Wednesday, August 6, 2014

Getting to Know Moldovan Wine - Eastern Europe's Best Kept Secret

Last week the Moldovan National Office for Vine and Wine conducted trade tastings in Washington D.C. and New York City entitled Wine of Moldova Eastern Europe's Best Kept Secret. This presented an opportunity to learn more about Moldovan Wine far from the sweet Moldovan reds that I had tasted long ago.

Moldova is located in far southeast of Europe, with Ukraine providing an eastern border, Romania a western, and the Black Sea basin to the south. The climate is moderately-continental (46-47˚ latitude) with the Black Sea influencing vineyards in the southern regions.  Red wine grapes are primarily grown in these southern regions, with white wine grapes predominately in the central regions. And there are four primary wine regions: Valul lui Traian (southwest), Stefan Voda (southeast), Codru (central), and Balti (northcentral). One interesting note is that Valul lui Traian translates to Trajan's Wall and is located between two of these walls used to protect the Roman Empire from "barbarians".

List of Producers
Grapes have been grown in what is now Moldova for thousands of years - starting with the ancient Greeks. Known as Thracia, the Dacians (Thracians) produced wine perhaps over five thousand years ago and the Illiad highlights this in a verse: "Greek warriors went to Thracia to find wine”. This tradition continued with the Romans and peaked in the Middle Ages under Stefan the Great. Yet, even under Ottoman rule, wine production was still a strong component of the local economy.  In the early 1800s, Moldova found itself under Tsarist rule and the aristocrats thirst for wine drove production higher with wine being exported to throughout Europe when the phylloxera epidemic ensued. Following the two World Wars, Russia demand for sweet red wine dominated the Moldova wine production up until Gorbachev's anti-alcohol campaign in the 1980s.Moldovan producers started looking at international standards which received a further boost upon Independence in 1991.

Today Moldova has 112,000 hectares of vineyards planted with over 30 grape varieties - with 70% of these white varieties. The white varieties are preponderantly grown in the central Codru region with Rkatsiteli, Sauvignon Blanc, and Chardonnay the top grapes. Red varieties include Cabernet Sauvignon, Merlot, Pinot Noir, and Saperavi - mostly planted in the southern regions of Valul lui Traian and Stefan Voda. You can also see a Republic of Georgia presence with the Rkatsiteli and Saperavi.  Indigenous varieties account for only 10% of overall wine production, with many of these also shared with Romania: Feteasca Alba, Feteasca Regala, Feteasca Neagra, Rara Neagra, Plavai, and Viorica.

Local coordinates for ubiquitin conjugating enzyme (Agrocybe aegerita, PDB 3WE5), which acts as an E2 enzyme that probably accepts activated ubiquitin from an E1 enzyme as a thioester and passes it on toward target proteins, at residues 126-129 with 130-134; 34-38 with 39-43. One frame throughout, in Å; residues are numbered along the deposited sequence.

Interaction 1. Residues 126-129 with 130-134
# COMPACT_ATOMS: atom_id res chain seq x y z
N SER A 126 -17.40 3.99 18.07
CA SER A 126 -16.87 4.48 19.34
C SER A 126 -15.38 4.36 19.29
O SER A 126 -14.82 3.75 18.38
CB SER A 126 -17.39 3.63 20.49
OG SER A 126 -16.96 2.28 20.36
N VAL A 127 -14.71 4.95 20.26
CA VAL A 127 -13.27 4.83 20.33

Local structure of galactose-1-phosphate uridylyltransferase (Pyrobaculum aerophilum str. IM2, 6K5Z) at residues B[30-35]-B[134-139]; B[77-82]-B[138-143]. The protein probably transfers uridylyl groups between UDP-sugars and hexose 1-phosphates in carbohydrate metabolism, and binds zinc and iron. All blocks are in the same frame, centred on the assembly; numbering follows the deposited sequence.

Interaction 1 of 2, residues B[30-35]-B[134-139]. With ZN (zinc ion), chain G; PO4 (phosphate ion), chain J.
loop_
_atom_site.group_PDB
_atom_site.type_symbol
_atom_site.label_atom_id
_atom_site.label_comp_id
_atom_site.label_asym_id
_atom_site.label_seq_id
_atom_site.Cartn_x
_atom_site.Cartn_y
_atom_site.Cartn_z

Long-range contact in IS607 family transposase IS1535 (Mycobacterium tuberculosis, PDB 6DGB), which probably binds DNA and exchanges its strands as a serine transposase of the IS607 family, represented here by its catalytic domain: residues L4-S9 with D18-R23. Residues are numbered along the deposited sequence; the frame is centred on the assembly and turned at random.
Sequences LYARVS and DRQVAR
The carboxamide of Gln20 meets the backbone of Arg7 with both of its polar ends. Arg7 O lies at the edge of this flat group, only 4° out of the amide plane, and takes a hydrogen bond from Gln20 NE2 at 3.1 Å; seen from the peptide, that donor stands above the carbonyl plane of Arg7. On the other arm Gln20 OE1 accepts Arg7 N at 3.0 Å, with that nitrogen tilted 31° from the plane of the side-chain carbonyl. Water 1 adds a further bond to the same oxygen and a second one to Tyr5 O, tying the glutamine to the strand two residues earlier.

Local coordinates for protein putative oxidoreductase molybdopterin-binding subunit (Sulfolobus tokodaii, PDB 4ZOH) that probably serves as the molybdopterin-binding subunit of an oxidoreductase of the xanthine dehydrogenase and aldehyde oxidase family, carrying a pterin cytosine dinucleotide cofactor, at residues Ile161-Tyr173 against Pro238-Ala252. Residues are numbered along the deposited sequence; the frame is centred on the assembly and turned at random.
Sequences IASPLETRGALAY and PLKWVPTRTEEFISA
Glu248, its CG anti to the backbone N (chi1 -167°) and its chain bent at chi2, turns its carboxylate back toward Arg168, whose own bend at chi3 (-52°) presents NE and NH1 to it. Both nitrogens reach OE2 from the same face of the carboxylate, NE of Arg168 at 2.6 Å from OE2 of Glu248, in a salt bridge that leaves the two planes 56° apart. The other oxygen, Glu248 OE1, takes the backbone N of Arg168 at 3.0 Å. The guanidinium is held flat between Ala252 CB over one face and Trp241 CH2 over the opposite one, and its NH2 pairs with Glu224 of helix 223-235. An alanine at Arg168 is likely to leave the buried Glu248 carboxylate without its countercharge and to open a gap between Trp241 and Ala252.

During the Washington D.C. tasting, I sampled wine from 13 wineries - ten listed above and three from the Moldovan Small Wine Producers Association. Most of the wines were seeking local distribution; but the retail prices for all the still wines range, or will range from $10-$15. For the international varieties,  I tended to prefer the Merlot over the Cabernet Sauvignon with some of my favorites being the Vinaria Nobila 2012 Merlot, et cetera (Stefan Voda) 2011 Merlot, Cricova (Codru) 2011 Vin Virgin,  Castel Mimi (Codru) 2012 Merlot, and the Vinaria Din Vale (Valul lui Traian) 2011 Merlot. That being said Bostavan was pouring a very nice 2010 Cabernet Sauvignon along with a bone dry, floral and tasty muscat - their 2012 Muscat Cocori.  At the next table, Chateau Purcari (Stefan Voda), on of the oldest continually operated wineries in Moldova (1827),  was pouring a very tasty rose along with three solid reds - my favorite being the indigenous 2012 Rara Neagra.

Speaking of indigenous grapes, there were several examples of the white Feteasca Alba (Castel Mimi (Codru), Vinaria din Vale (Valul lui Traian), Cricova (Codru)). I can see myself exploring this wine grape further, the wines were soft and creamy, with interplay between lemons and nuts. Acids are mild - not sure if that's relevant to the grape or vintage. Cricova is a producer to follow; the morning of the tasting I read this BBC article describing their unique underground city. In addition to the Feteasca Alba and Merlot, they poured a nice Pinot Noir sparkling wine - the Grand Vintage 2007.

I few other producers I spent considerable time with were Albastrele Wines (Stefan Voda), Chateau Vartely (Codru) and et cetera (Stefan Voda).  Albastrele poured a Merlot Rose, a Sauvignon Blanc, and a Pinot Grigio - all from the 2013 vintage. Each were fresh, clean, great acidity, and tasty - with the Pinot Grigio providing a nice creamy mid-palette. Chateau Vartely had the most unique collection, a Rara Neagra Syrah Merlot blend which was balanced between earthiness and fruit, a dry Traminer (perhaps my favorite wine of the tasting), and a true Muscat Ottonel Ice Wine. Very nice.  Finally, et cetera, is an example of the new spirit in Moldovan wine production. The winery was started by two brothers, Alexandru and Igor Luchianov, as they returned to their native Moldova after spending many years in the United States. They planted their first grapes in 2003, opened the winery in 2009, and now produce 8,000 cases annually. Many of these cases are sold out of their wine tourism based operation with restaurant located on the property and an inn in the works.

Each of us probably don't have access to many or any Moldovan wines in our local markets.  But pay attention, because if you see one, don't be dismissive and take a look. You will most likely have a nice value wine. Cheers.
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